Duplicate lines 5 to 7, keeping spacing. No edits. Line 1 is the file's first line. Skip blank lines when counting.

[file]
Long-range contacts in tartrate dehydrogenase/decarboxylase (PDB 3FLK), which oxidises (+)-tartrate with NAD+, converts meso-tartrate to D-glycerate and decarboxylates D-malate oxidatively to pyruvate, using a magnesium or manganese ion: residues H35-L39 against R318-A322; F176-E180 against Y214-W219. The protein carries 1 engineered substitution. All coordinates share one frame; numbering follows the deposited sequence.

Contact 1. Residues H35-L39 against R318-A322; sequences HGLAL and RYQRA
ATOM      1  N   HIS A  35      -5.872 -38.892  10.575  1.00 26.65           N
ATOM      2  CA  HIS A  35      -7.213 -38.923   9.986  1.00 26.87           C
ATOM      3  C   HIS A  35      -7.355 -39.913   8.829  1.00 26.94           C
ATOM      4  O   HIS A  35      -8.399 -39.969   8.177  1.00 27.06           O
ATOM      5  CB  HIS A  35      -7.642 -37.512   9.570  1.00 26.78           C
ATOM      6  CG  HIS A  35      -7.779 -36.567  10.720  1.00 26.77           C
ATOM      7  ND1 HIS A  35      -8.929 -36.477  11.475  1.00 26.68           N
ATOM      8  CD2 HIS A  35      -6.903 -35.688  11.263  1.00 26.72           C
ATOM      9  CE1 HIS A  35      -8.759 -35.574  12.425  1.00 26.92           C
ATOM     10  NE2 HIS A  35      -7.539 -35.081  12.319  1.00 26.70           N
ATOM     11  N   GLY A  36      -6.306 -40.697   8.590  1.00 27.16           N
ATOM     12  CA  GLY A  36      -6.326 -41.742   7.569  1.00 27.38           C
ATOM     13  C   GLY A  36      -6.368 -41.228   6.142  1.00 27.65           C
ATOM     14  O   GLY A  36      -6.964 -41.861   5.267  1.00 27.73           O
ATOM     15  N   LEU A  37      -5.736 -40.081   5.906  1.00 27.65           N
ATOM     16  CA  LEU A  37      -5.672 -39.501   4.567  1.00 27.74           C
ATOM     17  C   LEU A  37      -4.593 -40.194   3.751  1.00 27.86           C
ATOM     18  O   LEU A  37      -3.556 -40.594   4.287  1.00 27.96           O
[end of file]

ATOM      3  C   HIS A  35      -7.355 -39.913   8.829  1.00 26.94           C
ATOM      4  O   HIS A  35      -8.399 -39.969   8.177  1.00 27.06           O
ATOM      5  CB  HIS A  35      -7.642 -37.512   9.570  1.00 26.78           C